A friend’s father is just about to turn eighty and he’s complaining that his bike club had been taken over by “young guys.” And by “young guys” he means men in their fifties.
He races twice a week, and rides daily with his club.
I’d love love love it if that were me at eighty but it seems unlikely given that I’m having a hard time finding people to race with here, now, at almost fifty.
I know that not everyone wants to race but I think recreational, club level racing is a blast and that it’s fun and adds a lot of depth to one’s cycling life.
What’s so great about racing? Certainly it keeps you in better shape. People who race also train…and it’s terrific for developing and keeping your bike skills up.
I’m not sure why we don’t have a a more open, participatory racing culture here in the cycling world. Not all of us plan to age gracefully.
How about it? Are you too old to race? Really?
In an earlier post on reasons not to race I wrote, “These friends admit they might have enjoyed racing in their youth but now they are too old, they think. They’ve grown up and put all the fun away. To which I say, don’t be ridiculous. It’s like saying that sex is for the young. We’ve only got one kick at the can, one try at this life, and if something would have been fun when you were young, it’s probably still fun now. (Like sex.) The Vets Racing Club in Canberra requires a doctor’s notes in order to keep racing after age 75 and there are people in that category.”
Read here for the rest of the reasons and my responses.
Here’s her answer to the Bicycling Magazine’s first interview question, when did you start riding?
“Like everybody, I started cycling as a child. As I grew older, I had various road bikes, commuted to work. I commuted with roadies in the ’80s at lunchtime; we’d go out for an hour, hour and a half lunch break and just ride. I did that for a while, up until the late ’90s and even beyond, just commuting to work, because it was fun. I wasn’t really serious though. Then in 2004, I got an email from a friend asking if I’d like to be the bicyclist in a team triathlon. My first reaction was panic! But I got my bike out, dusted it off, and practiced their course. I won their category. Afterward, I thought to myself how I could probably do all three categories – run, swim, and bike. About two months later, I signed up for 2 triathlons in the same weekend. In 2005, though, I realized that bicycling was my strongest suit. I practically drowned during the swimming section – there’s a big difference between swimming amongst 500 other people and practicing by yourself! Then, I decided that I would go to a local time trial near my house. And in 2006 I decided to join their bicycle club. My first race was a criterium—it was a hoot, very silly and fun. From there I went on to several other criteriums and road races.”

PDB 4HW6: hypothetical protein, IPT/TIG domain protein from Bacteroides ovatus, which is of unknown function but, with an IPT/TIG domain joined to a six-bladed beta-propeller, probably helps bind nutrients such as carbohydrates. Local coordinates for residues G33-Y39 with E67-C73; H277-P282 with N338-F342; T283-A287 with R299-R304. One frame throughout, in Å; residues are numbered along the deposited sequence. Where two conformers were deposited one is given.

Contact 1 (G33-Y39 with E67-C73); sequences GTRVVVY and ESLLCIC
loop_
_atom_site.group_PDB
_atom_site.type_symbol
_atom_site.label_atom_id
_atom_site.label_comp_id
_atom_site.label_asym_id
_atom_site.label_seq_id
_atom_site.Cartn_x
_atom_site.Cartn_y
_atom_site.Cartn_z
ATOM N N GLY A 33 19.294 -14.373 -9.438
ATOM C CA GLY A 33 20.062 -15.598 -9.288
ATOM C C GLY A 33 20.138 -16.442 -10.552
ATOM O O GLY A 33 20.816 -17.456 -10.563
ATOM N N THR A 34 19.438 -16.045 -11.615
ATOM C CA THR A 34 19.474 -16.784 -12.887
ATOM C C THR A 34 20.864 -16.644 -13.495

And then there’s Robert Marchand, Marchand to make new hour record attempt at 102 years of age.
“After previously setting marks for the hour record and 100 kilometres at over 100 years of age, French inspiration Robert Marchand is at it again; now almost 102 years old, he is planning to once again extend his hour record mark.Now he wants to try the hour record once more, with INSERM [Institut National de la Santé et de la Recherche Médicale, or National Institute of Health and Medical Research – ed.] professor Véronique Billat announcing the bid today.
“We prepare Robert Marchand for the world record of an hour above 25 km/h in January he will be 102 yrs old,” she wrote on Twitter. “He improved his VO2max (35) and his maximal power by 10% by the strength component, especially 2.65 w/kg of full body mass with 13% fat mass.”
Marchand’s birthday takes place this month and he’s continuing to push the limits for his age.
He trains regularly, lives alone, is self-sufficient and continues to drive. He is just five feet tall (1m52), but is in superb health.
Born in 1911, Marchand started cycling at 14 years of age, then later left France and lived in Canada and Venezuela. He worked as a fireman, market gardener, show salesman and wine dealer, and competed as an amateur boxer. He returned to cycling in 1978 at 67 years of age, building up the distances and training with riders who were far younger than he was.”